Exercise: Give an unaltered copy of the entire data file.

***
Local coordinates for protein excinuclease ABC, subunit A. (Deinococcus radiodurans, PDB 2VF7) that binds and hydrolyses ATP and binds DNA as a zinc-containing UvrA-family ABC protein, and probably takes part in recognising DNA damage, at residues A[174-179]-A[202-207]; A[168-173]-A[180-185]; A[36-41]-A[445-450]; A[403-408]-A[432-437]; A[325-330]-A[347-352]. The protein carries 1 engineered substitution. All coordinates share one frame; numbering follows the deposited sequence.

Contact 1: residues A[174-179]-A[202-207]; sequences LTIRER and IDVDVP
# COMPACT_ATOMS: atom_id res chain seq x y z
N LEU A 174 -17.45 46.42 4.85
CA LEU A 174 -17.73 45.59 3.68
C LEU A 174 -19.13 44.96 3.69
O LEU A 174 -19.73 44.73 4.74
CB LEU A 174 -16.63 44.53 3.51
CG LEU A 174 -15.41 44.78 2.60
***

Local coordinates for protein excinuclease ABC, subunit A. (Deinococcus radiodurans, PDB 2VF7) that binds and hydrolyses ATP and binds DNA as a zinc-containing UvrA-family ABC protein, and probably takes part in recognising DNA damage, at residues A[174-179]-A[202-207]; A[168-173]-A[180-185]; A[36-41]-A[445-450]; A[403-408]-A[432-437]; A[325-330]-A[347-352]. The protein carries 1 engineered substitution. All coordinates share one frame; numbering follows the deposited sequence.

Contact 1: residues A[174-179]-A[202-207]; sequences LTIRER and IDVDVP
# COMPACT_ATOMS: atom_id res chain seq x y z
N LEU A 174 -17.45 46.42 4.85
CA LEU A 174 -17.73 45.59 3.68
C LEU A 174 -19.13 44.96 3.69
O LEU A 174 -19.73 44.73 4.74
CB LEU A 174 -16.63 44.53 3.51
CG LEU A 174 -15.41 44.78 2.60